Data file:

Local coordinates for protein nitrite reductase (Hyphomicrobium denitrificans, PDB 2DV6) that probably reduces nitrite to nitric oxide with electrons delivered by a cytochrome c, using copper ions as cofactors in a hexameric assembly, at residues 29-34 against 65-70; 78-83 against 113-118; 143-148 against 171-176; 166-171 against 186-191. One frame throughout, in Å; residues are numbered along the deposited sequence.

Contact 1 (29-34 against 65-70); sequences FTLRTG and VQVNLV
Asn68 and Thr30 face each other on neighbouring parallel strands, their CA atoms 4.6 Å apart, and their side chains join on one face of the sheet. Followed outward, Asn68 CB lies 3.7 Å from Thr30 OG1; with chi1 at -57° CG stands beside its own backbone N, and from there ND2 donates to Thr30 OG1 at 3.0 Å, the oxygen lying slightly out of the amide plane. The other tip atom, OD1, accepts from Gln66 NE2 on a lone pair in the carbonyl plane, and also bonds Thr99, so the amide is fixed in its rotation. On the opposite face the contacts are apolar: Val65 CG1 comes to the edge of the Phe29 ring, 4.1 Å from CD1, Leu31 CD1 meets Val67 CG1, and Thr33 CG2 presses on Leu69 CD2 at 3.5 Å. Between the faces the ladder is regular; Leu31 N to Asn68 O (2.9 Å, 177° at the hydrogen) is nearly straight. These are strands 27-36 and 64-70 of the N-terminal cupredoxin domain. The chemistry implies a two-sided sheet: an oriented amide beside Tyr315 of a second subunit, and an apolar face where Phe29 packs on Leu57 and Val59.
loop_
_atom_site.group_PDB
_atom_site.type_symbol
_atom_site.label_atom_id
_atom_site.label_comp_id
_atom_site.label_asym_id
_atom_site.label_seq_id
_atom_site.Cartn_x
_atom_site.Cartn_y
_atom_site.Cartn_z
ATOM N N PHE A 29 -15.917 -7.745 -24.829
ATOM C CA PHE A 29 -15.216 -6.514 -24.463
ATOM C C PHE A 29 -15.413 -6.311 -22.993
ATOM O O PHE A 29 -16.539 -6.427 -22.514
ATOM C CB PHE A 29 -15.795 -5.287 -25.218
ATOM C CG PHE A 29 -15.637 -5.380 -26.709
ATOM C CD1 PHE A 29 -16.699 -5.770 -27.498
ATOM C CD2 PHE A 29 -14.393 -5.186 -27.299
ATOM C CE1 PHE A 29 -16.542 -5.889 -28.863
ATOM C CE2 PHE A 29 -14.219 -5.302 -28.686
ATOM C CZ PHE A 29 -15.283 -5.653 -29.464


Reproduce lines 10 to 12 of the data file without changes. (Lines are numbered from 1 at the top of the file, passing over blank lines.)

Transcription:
_atom_site.label_seq_id
_atom_site.Cartn_x
_atom_site.Cartn_y